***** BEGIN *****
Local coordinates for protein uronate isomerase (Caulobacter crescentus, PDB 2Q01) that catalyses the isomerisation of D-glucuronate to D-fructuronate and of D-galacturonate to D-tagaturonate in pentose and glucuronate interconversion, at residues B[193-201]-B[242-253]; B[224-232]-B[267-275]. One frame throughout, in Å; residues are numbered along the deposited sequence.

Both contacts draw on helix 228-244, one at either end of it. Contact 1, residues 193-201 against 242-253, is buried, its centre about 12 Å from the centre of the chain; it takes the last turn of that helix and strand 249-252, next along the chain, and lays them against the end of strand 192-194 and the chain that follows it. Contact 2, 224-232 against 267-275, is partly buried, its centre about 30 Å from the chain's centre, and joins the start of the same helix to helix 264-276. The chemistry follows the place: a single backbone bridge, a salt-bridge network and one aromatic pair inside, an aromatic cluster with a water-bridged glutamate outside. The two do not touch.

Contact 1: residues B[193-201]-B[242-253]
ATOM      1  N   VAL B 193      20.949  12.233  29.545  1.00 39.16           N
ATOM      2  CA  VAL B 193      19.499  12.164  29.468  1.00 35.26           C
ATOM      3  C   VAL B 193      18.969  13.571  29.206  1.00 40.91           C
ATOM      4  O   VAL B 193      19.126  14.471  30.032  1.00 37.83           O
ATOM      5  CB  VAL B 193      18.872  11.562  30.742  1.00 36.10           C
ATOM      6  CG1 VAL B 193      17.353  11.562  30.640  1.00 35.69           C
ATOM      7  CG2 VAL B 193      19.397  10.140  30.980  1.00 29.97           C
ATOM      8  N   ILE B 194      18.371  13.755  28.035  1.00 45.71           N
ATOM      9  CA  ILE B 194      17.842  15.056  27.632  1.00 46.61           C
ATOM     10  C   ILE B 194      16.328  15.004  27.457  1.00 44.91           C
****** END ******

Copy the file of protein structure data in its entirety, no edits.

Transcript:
Local coordinates for protein uronate isomerase (Caulobacter crescentus, PDB 2Q01) that catalyses the isomerisation of D-glucuronate to D-fructuronate and of D-galacturonate to D-tagaturonate in pentose and glucuronate interconversion, at residues B[193-201]-B[242-253]; B[224-232]-B[267-275]. One frame throughout, in Å; residues are numbered along the deposited sequence.

Both contacts draw on helix 228-244, one at either end of it. Contact 1, residues 193-201 against 242-253, is buried, its centre about 12 Å from the centre of the chain; it takes the last turn of that helix and strand 249-252, next along the chain, and lays them against the end of strand 192-194 and the chain that follows it. Contact 2, 224-232 against 267-275, is partly buried, its centre about 30 Å from the chain's centre, and joins the start of the same helix to helix 264-276. The chemistry follows the place: a single backbone bridge, a salt-bridge network and one aromatic pair inside, an aromatic cluster with a water-bridged glutamate outside. The two do not touch.

Contact 1: residues B[193-201]-B[242-253]
ATOM      1  N   VAL B 193      20.949  12.233  29.545  1.00 39.16           N
ATOM      2  CA  VAL B 193      19.499  12.164  29.468  1.00 35.26           C
ATOM      3  C   VAL B 193      18.969  13.571  29.206  1.00 40.91           C
ATOM      4  O   VAL B 193      19.126  14.471  30.032  1.00 37.83           O
ATOM      5  CB  VAL B 193      18.872  11.562  30.742  1.00 36.10           C
ATOM      6  CG1 VAL B 193      17.353  11.562  30.640  1.00 35.69           C
ATOM      7  CG2 VAL B 193      19.397  10.140  30.980  1.00 29.97           C
ATOM      8  N   ILE B 194      18.371  13.755  28.035  1.00 45.71           N
ATOM      9  CA  ILE B 194      17.842  15.056  27.632  1.00 46.61           C
ATOM     10  C   ILE B 194      16.328  15.004  27.457  1.00 44.91           C